To give you an example among plants, Bamboo is a grass which is propagated vegetatively by using off shoots from a Bamboo cane. The life span of individual bamboo species (arising from seeds!!!) is say 100 years, soo bamboo seedlings will have a life span of 100 years. Now say your bamboo seedlings are 20 years old and you decide to propagate them vegetatively by offshoots, the plants arising from these offshoots will not live for a 100 years but only 80 years as the planting material is already 20 years old. Further you decide to take cuttings from the original seedlings after 50 years, then the new plants arising will die after 50 years instead of 100 years.

    So finally when the mother bamboo seedlings die at the age of 100 years, All the plants produced from them vegetatively will die with them irrespective of their age. I hope you understand this. This is the main reason why there are mass die offs of Bamboo forests resulting in insufficient food for the giant panda. The secret for the Bamboo is it flowers and produces seed before dieing, so the original seedlings produce seeds at the age of 100 yrs, the offshoots taken at 20 years will flower and seed at 80 years of age and the ones taken at 50 will also after only 50 years.

    Quote Originally Posted by catttan View Post
    I don't know if any records have been kept of particular orchid plants in the wild but would any orchid rival the sequoia? I wonder.
    The oldest known orchids are the ones in cultivation from the Victorian era making them well over 200 years old. As to the ones in my personal collection, the cattleyas that I collected from the old Parsi guy are about a 100 years old, as that guy is some 85 years old and those plants were collected by his grandmother who expired in 1912 !!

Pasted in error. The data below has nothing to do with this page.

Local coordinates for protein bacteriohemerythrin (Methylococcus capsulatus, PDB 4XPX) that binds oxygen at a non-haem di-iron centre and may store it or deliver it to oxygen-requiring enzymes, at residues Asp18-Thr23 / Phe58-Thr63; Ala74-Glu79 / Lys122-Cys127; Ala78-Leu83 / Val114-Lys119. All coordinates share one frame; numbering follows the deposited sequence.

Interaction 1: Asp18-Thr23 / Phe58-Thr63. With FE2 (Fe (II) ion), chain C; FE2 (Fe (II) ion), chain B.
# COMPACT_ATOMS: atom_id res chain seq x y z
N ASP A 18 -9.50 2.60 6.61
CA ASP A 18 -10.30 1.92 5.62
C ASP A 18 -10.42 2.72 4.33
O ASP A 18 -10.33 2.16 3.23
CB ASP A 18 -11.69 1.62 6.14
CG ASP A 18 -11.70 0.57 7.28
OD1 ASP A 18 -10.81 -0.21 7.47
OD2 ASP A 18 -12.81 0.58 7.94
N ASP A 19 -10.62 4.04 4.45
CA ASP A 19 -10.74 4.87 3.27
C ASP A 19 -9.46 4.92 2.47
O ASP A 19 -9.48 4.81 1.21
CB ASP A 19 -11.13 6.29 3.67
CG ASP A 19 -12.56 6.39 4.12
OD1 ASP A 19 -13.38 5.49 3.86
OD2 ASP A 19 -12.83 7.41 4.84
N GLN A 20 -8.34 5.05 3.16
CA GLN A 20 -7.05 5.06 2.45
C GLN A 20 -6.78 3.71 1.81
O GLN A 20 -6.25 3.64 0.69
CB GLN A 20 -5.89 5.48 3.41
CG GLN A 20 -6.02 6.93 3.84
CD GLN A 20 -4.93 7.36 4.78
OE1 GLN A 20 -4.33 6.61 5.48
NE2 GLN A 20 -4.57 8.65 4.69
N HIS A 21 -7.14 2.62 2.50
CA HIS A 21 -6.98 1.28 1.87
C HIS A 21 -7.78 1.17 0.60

6. #16
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    Thanks Amey for the extra info.

  7. #17
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    Wow, those are indeed old plants!

  8. #18
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    The oldest known orchids are the ones in cultivation from the Victorian era making them well over 200 years old. As to the ones in my personal collection, the cattleyas that I collected from the old Parsi guy are about a 100 years old, as that guy is some 85 years old and those plants were collected by his grandmother who expired in 1912 !!
    I was thinking that the oldest orchids must be from the Victorian era. I bet there are some good specimens at Kew. Kew is on my list of places to go in my life! Its so cool you have some plants with such am awesome history. Thanks for the info! very interesting....

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    yes my grandmother has one phal that is 15+ years old. the leaves are probably at least 14 inches long on the oldest ones and it is almost always in bloom with 5 to 6 spikes on it. truly a specimen

  10. #20
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    I must admit to being impressed with this thread and I am glad that Drew rediscovered it. I learned a lot and enjoyed it. I have seen A couple of 15 plus year old vandas in Florida years ago, and remember that they bloomed, and bloomed, and bloomed! AL